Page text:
When you added the Help button, you lost the Close button. Does this mean that you can add only one button
to a JFrame? The answer is no. You can add as many buttons to a JFrame as you want. So, where is your Close button?
You need to understand the layout mechanism of a content pane before I can answer this question.
A content pane is a container. You add components to it. However, it hands over the task of laying out all
components within it to an object known as a layout manager. A layout manager is simply a Java object whose sole
job is to determine the position and size of components within a container. The example in Listing 1-5 was carefully
chosen to introduce you to the concept of the layout manager. Many types of layout managers exist. They differ in the
way they position and size components within the container.
By default, the content pane of a JFrame uses a layout manager called BorderLayout. Only the Help button was
displayed in the previous example because of the way the BorderLayout lays out the components. In fact, when you
added two buttons, the content pane received both of them. To confirm that both buttons are still there in the content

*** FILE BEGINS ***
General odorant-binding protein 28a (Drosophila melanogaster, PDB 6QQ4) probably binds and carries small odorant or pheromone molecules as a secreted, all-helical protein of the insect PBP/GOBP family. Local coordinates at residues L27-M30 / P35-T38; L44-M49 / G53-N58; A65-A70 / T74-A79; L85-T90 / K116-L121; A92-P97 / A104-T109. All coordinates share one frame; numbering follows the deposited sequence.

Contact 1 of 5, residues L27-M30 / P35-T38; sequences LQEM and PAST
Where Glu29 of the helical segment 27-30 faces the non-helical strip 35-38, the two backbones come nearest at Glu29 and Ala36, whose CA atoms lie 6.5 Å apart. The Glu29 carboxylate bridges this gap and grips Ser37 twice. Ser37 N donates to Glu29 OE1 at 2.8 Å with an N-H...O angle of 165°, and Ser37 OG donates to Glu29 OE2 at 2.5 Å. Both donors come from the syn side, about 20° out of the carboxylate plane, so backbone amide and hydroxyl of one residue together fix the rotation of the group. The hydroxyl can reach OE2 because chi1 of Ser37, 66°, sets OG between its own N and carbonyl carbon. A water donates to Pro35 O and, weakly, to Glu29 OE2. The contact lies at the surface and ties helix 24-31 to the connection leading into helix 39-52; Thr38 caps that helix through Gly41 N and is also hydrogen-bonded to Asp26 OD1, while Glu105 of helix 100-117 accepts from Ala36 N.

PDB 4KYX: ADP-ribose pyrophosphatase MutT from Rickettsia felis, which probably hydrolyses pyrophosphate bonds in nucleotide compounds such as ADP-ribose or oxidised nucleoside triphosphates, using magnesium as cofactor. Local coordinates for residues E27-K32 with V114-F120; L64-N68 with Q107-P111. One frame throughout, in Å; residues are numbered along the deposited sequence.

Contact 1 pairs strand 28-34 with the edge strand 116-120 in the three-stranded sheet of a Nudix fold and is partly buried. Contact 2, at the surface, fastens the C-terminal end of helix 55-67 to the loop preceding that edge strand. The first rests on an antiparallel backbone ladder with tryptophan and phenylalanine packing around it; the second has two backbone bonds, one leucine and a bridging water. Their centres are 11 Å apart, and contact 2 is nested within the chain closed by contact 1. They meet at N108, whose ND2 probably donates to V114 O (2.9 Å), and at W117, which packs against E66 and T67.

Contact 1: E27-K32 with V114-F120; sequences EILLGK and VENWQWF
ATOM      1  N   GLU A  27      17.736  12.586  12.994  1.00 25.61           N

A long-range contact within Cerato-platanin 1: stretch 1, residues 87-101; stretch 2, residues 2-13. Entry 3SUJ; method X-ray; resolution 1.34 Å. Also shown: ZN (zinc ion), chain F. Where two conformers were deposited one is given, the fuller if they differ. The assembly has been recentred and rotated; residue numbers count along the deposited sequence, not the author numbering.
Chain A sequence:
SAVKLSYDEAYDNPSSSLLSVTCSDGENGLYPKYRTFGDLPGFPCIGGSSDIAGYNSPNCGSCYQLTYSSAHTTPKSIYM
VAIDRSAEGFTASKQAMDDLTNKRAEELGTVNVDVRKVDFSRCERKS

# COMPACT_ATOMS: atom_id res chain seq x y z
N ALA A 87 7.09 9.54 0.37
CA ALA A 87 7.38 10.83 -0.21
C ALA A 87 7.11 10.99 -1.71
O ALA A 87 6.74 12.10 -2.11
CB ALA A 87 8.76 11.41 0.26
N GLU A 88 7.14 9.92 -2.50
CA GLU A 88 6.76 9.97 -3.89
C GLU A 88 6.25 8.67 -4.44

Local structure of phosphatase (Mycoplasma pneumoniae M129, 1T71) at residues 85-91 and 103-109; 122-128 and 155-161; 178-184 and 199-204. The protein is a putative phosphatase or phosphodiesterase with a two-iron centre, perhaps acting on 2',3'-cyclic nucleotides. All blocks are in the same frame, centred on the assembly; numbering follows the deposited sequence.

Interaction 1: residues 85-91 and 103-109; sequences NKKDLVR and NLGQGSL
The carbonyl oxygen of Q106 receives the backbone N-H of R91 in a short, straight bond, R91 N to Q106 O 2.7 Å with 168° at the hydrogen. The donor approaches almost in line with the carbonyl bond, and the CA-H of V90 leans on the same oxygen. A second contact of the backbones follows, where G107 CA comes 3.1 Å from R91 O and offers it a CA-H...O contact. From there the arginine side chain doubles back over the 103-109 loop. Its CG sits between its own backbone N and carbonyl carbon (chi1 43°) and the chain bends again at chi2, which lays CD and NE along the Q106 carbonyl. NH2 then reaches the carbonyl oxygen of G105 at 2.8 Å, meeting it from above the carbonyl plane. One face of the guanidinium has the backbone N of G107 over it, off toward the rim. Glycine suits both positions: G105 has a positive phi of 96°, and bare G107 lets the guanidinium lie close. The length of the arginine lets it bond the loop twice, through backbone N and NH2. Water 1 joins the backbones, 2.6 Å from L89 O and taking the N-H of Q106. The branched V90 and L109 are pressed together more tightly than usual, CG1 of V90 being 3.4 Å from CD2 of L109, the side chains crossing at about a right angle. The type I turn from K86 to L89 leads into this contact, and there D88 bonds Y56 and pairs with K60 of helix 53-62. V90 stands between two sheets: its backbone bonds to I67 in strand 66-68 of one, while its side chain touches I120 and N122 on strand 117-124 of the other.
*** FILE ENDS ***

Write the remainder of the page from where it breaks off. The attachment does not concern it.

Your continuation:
pane, add the following snippet of code at the end of the main() method in Listing 1-5 that displays the number
of components that the content pane has. It will print a message on the standard output: "Content Pane has 2
components." Each container has a getComponents() method, which returns an array of components added to it.


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// Get the components added to the content pane
Component[] comps = contentPane.getComponents();

// Display how many components the content pane has
System.out.println("Content Pane has " + comps.length + " components.");

With this background, it is time to learn various layout managers. You will solve the puzzle of the missing Close
button when I discuss the BorderLayout manager in a later section. But before I discuss the various layout managers,
I will introduce you to some utility classes that are frequently used when working with Swing applications.

■■Tip A component can be added to only one container at one time. If you add the same component to another container,
the component is removed from the first container and added to the second one.

Some Utility Classes
Before you start developing some serious Swing GUIs, it is worth mentioning some utility classes that are used
frequently. They are simple classes. Most of them have some properties that can be specified in their constructors,